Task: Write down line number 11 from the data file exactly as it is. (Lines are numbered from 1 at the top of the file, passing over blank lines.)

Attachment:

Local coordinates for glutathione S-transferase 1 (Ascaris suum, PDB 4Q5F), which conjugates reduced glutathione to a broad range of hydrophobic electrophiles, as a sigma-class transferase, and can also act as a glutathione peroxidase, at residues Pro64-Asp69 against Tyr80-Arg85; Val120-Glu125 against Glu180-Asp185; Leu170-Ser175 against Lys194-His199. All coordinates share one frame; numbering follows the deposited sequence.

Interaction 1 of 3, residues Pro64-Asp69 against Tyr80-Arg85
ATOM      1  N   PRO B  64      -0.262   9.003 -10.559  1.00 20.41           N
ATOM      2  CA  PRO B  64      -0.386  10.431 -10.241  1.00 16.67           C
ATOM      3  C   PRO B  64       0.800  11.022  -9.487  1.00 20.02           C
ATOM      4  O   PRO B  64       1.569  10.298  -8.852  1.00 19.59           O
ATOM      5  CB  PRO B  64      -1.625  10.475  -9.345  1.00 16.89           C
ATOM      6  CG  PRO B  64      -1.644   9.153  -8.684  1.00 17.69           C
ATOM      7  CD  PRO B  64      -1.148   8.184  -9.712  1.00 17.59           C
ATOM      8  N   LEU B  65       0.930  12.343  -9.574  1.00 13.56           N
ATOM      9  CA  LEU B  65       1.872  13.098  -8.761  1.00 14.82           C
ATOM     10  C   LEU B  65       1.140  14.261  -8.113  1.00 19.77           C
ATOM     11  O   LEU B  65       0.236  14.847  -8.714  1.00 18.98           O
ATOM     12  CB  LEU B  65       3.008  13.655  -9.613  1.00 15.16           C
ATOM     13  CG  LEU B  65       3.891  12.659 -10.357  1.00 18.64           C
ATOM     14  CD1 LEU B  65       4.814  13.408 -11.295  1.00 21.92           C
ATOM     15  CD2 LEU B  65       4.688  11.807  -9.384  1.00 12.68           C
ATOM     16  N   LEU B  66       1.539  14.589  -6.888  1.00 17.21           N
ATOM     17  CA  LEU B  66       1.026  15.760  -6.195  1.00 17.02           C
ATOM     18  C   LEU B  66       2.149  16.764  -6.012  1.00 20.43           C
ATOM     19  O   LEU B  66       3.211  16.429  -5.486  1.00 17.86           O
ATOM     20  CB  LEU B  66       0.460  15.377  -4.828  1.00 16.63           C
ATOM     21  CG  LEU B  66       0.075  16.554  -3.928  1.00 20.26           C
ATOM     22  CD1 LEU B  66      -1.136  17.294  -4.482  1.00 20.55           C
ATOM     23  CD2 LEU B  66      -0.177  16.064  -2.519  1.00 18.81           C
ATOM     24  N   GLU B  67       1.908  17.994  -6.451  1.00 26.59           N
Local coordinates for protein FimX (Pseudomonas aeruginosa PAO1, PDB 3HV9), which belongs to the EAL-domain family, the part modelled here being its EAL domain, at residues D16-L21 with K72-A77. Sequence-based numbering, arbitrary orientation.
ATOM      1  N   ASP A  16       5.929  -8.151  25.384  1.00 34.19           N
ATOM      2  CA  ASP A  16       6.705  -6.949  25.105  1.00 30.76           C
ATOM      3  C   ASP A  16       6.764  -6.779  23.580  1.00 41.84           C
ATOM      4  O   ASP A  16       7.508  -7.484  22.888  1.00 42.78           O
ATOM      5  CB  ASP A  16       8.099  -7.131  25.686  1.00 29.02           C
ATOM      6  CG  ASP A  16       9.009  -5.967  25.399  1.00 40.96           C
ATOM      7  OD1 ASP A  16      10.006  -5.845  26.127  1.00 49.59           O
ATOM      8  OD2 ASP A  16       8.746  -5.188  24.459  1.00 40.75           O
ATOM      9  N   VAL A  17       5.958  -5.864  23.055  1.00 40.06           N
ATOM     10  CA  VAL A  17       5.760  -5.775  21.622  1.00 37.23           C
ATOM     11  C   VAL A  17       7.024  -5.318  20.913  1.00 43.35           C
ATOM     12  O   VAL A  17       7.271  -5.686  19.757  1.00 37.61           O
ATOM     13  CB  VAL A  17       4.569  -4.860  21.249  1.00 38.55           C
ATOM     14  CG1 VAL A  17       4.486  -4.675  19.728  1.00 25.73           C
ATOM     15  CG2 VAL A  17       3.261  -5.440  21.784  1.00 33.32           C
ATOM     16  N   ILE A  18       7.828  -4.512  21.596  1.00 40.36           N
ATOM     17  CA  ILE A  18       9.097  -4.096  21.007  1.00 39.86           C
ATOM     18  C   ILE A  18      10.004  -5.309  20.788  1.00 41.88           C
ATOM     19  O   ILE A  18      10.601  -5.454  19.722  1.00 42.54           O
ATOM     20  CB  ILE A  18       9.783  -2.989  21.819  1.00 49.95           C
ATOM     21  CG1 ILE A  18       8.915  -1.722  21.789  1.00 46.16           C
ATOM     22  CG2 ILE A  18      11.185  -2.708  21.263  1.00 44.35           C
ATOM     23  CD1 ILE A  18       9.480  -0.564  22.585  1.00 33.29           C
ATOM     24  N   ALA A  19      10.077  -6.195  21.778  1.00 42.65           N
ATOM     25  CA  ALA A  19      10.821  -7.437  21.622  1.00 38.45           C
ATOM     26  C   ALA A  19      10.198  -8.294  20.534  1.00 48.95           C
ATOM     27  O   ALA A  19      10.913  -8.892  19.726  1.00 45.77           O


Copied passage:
ATOM      9  CA  LEU B  65       1.872  13.098  -8.761  1.00 14.82           C